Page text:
The West must realize that the present military rulers are well entrenched. They will not make room for a civilian Western-educated liberal democrat, married to a British citizen, in the country's power structure. Compared to Myanmar, turning Pakistan away from China is a hard job. China has cleverly bound Pakistan by strategic means. In the past 15 years China has provided Pakistan with nuclear weapons designs, helped it acquire missiles and now built a strategic port for it. In times of need, China has also provided Pakistan with critical political support.
The US$10 billion in military aid from the United States to Pakistan over the last five years has not accomplished anything useful, including weaning Pakistan from its strategic relationship with China. For the foreseeable future, Pakistan will remain China's satellite in the Indian Ocean. The Maldives and other places are not hard nuts to crack in terms of winding up Chinese naval activities. All India needs to do is to match the Chinese offers. The world for the next 40 years will be dependent on oil from the Middle East. In addition India may be buying huge amounts of gas from this area.
It is important that India offer protection for this seaborne commerce. The sea lanes of greatest importance stretch from the Gulf of Hormuz to the Malacca Straits. This stretch carries 40 percent of the world's oil to its destinations in South and Southeast Asia, China, Japan and the United States. Commerce has repeatedly been threatened by terrorists, pirates and failed states that wish to make a political point. India, with U.S. support, must provide protection for this major sea highway. Already the United States and India have been holding naval exercises and discussing joint maritime patrols. This is a step in the right direction. The United States is now willing to consider more Indian requests for advanced military hardware.
Another important sea route is the one that carries oil exports from the Middle East to Europe. Europe wishes to conserve its own oil and is making heavy demands on Middle Eastern oil. This cannot go through the Suez Canal, because oil-laden ships cannot traverse the shallow canal. Therefore these mega ships travel to Europe hugging the eastern seacoast of Africa, via the Cape of Good Hope and onward to Europe. The bulk of oil shipments to the U.S. Atlantic coast take the same route. Hence its protection is also of paramount importance. Chinese presence there is unwanted and unnecessary. It only complicates an already delicate situation.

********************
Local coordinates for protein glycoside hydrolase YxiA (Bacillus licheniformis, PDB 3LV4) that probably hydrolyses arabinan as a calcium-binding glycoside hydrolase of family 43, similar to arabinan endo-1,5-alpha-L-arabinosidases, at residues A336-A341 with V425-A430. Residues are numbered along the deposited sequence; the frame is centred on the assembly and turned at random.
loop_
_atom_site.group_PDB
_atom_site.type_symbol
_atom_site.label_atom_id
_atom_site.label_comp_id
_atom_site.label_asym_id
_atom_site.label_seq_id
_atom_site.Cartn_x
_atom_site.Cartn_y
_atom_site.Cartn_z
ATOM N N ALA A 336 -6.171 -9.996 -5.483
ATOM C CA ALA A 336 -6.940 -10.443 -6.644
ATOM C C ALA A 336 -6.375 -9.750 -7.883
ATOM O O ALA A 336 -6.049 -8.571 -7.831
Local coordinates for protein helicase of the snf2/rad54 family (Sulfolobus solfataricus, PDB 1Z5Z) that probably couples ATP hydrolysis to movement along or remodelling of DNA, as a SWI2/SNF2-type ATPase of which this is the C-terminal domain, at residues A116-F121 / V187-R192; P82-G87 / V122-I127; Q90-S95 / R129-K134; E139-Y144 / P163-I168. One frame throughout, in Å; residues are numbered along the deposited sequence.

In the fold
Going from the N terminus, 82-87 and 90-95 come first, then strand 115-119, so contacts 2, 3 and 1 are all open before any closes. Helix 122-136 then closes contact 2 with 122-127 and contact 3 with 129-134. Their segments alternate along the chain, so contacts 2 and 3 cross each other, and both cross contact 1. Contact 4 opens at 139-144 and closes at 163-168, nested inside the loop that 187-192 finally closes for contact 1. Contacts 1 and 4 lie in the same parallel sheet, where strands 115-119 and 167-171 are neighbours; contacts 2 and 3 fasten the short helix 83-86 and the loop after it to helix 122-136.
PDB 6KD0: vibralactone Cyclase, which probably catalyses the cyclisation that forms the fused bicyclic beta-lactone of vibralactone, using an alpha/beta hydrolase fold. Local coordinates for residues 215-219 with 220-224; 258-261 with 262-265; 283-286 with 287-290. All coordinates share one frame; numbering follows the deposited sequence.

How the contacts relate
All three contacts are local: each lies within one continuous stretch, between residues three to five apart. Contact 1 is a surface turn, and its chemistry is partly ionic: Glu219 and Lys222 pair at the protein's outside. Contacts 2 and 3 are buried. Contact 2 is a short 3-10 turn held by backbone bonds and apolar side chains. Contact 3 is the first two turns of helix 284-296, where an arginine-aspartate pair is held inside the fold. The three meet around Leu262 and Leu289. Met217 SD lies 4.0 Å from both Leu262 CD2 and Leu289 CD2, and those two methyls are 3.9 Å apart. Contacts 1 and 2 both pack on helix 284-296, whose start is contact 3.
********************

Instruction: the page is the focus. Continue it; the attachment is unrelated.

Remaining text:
Nobody will mind India's presence there. India provided seaward protection to the African Union Summit in Mozambique in 2003 and earned a high reputation for this job.
Economically, India must mount a massive effort in the next 10 years to re-establish its presence in the Indian Ocean. Nobody can argue that Indians cannot meet the needs for goods and services of the Indian Ocean states. From the Middle East to the eastern seaboard of Africa, including backward Myanmar, the massive population base of 500 million should be looking to India, Europe and the United States.
A clever way to establish Indian hegemony in the area would be to establish an Indian Ocean Littoral States Bank to finance trade and development in the region. The United States and Europe would have to support it, but it would be in their interest to keep China out of the Indian Ocean.
In short, the Indian Ocean is not a Chinese lake. China should not be allowed to capitalize on temporary Indian inaction in the area. India must take a leading role in developing and managing the aspirations of the people in the area. In addition India has to guarantee safe passage for maritime commerce. To this affect, India needs to build up its naval and military muscle to make its presence felt.